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Effect of sink region cooling on translocation of photosynthate
Plant Physiology
  • Donald R. Geiger, University of Dayton
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Publication Date
The effect of metabolic inhibition of the sink tissues on translocation of 14C-labeled photosynthate was studied by cooling part or all of the sink region in a translocating sugar beet plant (Beta vulgaris L. var Klein Wanzleben).When the sink region was cooled, 4 phases were observed: a temporary Dec.line, a period of translocation at the pre-treatment rate, a period of Dec.line, and a new steady rate at 35 to 45% of the original rate. The new rate persisted throughout 26 hours of cooling. Cooling half the blade of a developing leaf caused a Dec.line in translocation to the uncooled half. When a portion of the beet was cooled, translocation to a developing leaf located above the supply leaf node increased 30%.Translocation into the treated region recovered rapidly and completely when cooling ceased indicating that cooling had not caused serious damage to tissues. Enhancement of the proportion of 14C as sucrose in the cooled portion of the sink leaf as compared with the corresponding warm side indicated that sucrose is the chief species of translocate molecule arriving in the sink. The data suggest that the translocation process includes active uptake into storage and growing areas.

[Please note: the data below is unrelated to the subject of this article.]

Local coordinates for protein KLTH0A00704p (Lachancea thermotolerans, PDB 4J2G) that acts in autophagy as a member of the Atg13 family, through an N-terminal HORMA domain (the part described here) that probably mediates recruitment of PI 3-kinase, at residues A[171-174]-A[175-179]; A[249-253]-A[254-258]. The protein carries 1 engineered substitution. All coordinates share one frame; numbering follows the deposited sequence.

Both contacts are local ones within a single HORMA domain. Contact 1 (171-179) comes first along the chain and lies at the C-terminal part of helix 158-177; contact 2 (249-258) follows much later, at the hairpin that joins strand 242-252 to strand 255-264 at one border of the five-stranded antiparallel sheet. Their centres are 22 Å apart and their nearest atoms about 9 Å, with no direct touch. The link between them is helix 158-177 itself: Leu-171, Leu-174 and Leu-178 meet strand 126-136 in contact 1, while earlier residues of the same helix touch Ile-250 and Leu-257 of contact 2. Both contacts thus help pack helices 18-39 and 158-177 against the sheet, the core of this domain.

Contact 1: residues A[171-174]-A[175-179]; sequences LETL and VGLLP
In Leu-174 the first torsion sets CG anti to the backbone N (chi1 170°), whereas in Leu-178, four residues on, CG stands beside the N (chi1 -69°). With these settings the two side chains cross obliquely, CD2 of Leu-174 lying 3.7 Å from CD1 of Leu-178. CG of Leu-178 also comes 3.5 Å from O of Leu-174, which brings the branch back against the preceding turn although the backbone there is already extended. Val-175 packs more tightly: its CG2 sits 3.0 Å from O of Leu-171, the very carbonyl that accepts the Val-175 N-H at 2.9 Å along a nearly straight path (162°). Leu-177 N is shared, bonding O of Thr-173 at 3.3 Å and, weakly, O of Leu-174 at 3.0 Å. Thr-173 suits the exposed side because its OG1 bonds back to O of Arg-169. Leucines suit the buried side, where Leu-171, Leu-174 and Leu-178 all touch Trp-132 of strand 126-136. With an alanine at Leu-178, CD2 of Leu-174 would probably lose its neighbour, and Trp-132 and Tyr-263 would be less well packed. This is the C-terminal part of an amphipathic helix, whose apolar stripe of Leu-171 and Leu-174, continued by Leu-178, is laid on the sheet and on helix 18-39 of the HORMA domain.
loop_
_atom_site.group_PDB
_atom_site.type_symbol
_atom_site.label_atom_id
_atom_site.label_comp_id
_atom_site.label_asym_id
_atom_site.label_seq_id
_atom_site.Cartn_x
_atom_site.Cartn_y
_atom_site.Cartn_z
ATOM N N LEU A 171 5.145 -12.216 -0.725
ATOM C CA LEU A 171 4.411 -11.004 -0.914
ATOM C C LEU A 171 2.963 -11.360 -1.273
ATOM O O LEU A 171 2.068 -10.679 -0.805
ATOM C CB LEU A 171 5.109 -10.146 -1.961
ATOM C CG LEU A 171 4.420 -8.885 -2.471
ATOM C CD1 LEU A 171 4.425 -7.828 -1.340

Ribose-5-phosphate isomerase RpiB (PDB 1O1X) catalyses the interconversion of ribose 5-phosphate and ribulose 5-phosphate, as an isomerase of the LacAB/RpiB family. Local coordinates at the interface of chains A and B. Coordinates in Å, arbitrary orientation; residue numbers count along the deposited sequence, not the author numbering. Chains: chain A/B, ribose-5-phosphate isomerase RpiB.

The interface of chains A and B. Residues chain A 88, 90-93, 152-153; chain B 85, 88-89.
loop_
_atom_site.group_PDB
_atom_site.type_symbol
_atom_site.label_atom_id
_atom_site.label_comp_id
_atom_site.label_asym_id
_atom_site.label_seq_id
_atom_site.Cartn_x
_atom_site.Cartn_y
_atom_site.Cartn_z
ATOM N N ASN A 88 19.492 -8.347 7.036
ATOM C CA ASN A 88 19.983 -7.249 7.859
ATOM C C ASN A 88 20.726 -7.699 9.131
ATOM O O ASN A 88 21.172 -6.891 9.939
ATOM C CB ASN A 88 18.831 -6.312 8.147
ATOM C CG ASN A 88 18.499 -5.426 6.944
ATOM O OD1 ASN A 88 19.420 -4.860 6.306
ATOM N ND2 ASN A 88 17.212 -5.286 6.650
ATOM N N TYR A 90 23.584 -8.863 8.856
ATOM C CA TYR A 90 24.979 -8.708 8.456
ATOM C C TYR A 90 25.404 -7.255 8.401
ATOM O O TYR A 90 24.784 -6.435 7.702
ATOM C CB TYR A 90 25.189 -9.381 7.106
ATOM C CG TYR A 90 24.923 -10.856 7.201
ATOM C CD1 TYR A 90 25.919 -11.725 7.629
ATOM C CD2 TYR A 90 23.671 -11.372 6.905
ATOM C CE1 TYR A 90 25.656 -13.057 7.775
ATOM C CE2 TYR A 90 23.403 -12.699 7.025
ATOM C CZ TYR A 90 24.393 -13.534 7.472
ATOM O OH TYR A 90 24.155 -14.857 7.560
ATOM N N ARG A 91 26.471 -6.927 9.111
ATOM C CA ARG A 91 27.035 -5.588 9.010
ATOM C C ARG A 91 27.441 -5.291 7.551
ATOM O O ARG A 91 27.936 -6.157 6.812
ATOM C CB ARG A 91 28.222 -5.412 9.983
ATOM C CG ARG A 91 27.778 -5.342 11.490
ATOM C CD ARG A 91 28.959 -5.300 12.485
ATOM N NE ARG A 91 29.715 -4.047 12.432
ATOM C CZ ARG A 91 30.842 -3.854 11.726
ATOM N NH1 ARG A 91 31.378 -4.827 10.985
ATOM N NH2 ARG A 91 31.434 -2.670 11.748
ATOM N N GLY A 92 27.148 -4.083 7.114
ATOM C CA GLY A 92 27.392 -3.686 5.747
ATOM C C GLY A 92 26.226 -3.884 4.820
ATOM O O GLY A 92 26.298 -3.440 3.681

Inclusive pages
American Society of Plant Biologists
Peer Reviewed
Citation Information
Donald R. Geiger. "Effect of sink region cooling on translocation of photosynthate" Plant Physiology Vol. 42 (1967)
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